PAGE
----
If I hadn’t been a captive audience – in my car and bored – I probably wouldn’t have finished Andrew’s Brain. The last third, or so, involving the president, is just silly and out of place. It’s like Doctorow wrote a novella, and then his editor told him it needed to be longer, so he came up with the most far-fetched story he could. Like ninjas in Nanowrimo. Meh.

Ragtime must be better. Andrew’s Brain made me question whether I want to bother reading it, but World’s Fair was very good. (And I just realized that I listed Ragtime in my 2014 TBR Pile Challenge, which means I’ll at least give it a try.) Part of my dislike might also be related to my having listened to this novel rather than reading it. With one exception, Sissy Spacek reading To Kill a Mockingbird, I haven’t had good luck with audiobooks. Am I going to give the novel a second chance? Probably not, though I’m not ruling it out, especially if I like Ragtime. We’ll see how it goes.

The highlight of my trip to Dallas was a trip to the Fort Worth Zoo. Palmer and I had a great time…

…Which he so kindly chronicled in two very silly Youtube videos:

Good times were had by all.

2014 Book #7: The Goldfinch

goldfinchI didn’t know what to expect when I finally picked up The Goldfinch –  except a good novel. Every review I’ve read has been good. It’s been on my list for several months, ever since it was published, but it was languishing on my tl;dr list: it’s almost 800 pages long. That said, I’ve enjoyed long novels more than short ones lately,  and after alternating between lengths, I decided that It Was Time.

And oh, man. The beginning of The Goldfinch is amazing. Theo, a 13-year-old kid whose father has run off loses his mom in an art museum bombing in New York. The scene blew my mind: he was in trouble at school, and before a parent-teacher meeting, he and his mom were wandering through a new exhibit. His mom went to another gallery to see a painting, and boom! the world came crashing down around them. Donna Tartt‘s pacing through this scene is unbelievable. I was immediately hooked, convinced I would need therapy after this book. After the explosion, Theo crawls out of the rubble after being given a ring by a dying old man. He also grabs a small painting off the wall because the man had been pointing at it. It’s the titular Goldfinch. Theo makes it home, expecting his mom to arrive at any minute. She never does, and he eventually learns that she was killed in the explosion. He stays with an old friend in the city and things are going well when his dad shows up and takes him to Los Vegas. There, Theo meets Boris and gets into drugs, alcohol, and petty theft. He ends up back in New York after a few years, haunted by the explosion and his various addictions. Things Continue to Happen.

The Goldfinch is a big novel with a big plot, and it took me a long time to read. I loved it until about the 60% mark, when Theo is back in New York, eight years later, and is into some shady dealing. I was bored for a while, and once things picked up and got all gangstery, I lost interest and just wanted to finish. In the space of 100 pages, or so, this novel went from Exactly My Kind of Book to Not My Kind of Book at All. I was so disappointed. I’m not a fan of drugs and violence or of thrillers, in general.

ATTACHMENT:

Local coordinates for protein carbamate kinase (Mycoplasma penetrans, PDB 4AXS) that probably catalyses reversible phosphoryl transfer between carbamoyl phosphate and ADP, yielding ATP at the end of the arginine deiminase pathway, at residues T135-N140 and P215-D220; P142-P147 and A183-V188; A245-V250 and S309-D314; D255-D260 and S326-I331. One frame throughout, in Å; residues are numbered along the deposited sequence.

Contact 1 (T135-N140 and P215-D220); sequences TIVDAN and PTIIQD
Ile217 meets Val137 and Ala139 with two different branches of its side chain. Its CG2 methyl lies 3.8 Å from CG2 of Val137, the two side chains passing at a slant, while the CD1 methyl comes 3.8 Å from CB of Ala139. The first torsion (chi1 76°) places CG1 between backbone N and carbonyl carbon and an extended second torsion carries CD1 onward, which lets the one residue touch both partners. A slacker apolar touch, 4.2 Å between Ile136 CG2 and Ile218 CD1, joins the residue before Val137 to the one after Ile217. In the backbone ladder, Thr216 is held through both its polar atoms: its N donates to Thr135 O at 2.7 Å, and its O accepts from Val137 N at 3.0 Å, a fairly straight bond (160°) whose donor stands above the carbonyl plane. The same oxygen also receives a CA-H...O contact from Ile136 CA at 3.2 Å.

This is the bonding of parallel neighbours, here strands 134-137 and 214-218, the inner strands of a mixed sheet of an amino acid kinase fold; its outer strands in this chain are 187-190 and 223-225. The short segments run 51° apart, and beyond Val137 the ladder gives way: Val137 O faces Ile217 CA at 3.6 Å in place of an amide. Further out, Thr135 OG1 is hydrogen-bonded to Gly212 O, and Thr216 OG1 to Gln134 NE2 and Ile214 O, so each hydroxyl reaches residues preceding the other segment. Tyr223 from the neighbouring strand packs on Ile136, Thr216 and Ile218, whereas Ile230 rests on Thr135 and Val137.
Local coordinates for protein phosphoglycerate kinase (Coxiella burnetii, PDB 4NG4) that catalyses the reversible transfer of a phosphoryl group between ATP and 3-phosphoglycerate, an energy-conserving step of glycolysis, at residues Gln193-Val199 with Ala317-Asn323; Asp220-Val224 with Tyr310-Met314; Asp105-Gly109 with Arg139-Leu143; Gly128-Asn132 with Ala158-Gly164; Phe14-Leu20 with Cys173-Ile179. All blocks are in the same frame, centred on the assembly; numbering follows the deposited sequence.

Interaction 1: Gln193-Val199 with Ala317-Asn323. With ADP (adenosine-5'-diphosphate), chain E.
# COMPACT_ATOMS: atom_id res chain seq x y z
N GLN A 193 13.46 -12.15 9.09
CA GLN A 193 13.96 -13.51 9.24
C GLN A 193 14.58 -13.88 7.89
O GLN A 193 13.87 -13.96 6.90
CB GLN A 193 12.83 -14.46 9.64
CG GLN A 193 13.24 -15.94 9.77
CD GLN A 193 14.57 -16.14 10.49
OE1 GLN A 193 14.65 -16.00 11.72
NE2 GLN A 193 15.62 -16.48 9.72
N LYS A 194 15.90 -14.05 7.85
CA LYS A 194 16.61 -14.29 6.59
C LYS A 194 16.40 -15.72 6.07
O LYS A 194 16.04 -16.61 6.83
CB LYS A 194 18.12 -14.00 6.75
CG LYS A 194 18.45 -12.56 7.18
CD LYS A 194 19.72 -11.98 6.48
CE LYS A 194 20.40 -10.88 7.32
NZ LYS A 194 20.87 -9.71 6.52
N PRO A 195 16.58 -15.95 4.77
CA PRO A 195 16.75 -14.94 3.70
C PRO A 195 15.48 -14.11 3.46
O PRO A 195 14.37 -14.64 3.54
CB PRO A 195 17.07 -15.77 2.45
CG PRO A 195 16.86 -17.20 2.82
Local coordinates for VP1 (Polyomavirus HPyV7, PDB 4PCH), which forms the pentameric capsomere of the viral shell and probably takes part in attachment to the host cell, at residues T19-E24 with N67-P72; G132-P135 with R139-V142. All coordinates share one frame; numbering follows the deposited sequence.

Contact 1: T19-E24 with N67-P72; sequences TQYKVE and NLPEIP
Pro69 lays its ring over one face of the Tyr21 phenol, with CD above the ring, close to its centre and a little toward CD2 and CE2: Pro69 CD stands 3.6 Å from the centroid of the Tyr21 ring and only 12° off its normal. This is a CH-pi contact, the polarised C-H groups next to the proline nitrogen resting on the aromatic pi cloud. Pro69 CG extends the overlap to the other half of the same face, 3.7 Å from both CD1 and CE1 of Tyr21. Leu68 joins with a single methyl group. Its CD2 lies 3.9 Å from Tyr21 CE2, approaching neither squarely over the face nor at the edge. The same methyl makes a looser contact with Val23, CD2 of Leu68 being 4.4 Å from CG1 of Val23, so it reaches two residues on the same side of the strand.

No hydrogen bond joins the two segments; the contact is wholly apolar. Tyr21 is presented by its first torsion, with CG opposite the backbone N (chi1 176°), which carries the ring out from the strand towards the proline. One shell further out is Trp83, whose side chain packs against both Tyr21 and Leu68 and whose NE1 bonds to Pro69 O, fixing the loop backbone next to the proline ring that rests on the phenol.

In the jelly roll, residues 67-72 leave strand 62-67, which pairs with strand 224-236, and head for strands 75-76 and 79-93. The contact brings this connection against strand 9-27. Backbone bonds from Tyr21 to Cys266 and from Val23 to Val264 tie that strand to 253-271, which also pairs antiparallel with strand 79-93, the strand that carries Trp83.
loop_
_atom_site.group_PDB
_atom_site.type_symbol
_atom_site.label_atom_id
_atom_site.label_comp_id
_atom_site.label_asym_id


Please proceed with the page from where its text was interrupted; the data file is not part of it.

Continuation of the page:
That’s not to say that this isn’t a good book. Until I hit that point, I was convinced that it would be one of my favorite books ever. The drugs and violence just turned me off. It’s really well-written and worth the huge chunk of time it takes to read, but I’ll file it under Meh because it just isn’t my thing.

While I was reading this mammoth book, Palmer and I celebrated our second anniversary by going to Superior’s Steakhouse and Eating All the Things. We had a great time.

Aaaaand Palmer got the kittehs a kitteh massager because Shakespeare likes to rub his face on everything. I sprinkled a little catnip on it.

I finished The Goldfinch in a hotel in Dallas, where I’d gone to spend the weekend with Palmer. On the way there and back, I listened to E.L. Doctorow read his new novel, Andrew’s Brain, which I’ll talk about next.

2014 Book #6: Under the Net

underthenetI wanted so badly to like Under the Net, but until I hit about the 80% mark, I didn’t. Not at all. It’s another case of inability to like a novel if I don’t like the protagonist, as in Madame Bovary and Anna Karenina. If I can’t relate, I’m not interested.

Which was entirely the case here. Under the Net about Jake Donaghue, a thirtyish-year-old man who refuses to accept any responsibility, and a you’re-too-old-for-this-crap Bildungsroman. Through most of the novel, he frolics around London, living off of his friends and taking advantage of everyone and everything. He thoroughly enjoys himself. Somehow, everyone he knows doesn’t hate him even though he seemed to me like the most irritating person ever. He’s in love with a girl but isn’t willing to accept responsibility for that, either, so he runs off on his merry way. A couple of years before, he’d stayed in a hospital-of-sorts, where he was intentionally given colds and, sometimes, cures, where he met Hugo. They had all sorts of philosophical discussions, and Jake wrote a book about it and took all the credit. He spends much of Under the Net chasing Hugo around, trying to figure out exactly how angry he is. It’s all silliness until that last 20%, when Iris Murdoch makes sense of all the mischief and brings the novel together beautifully.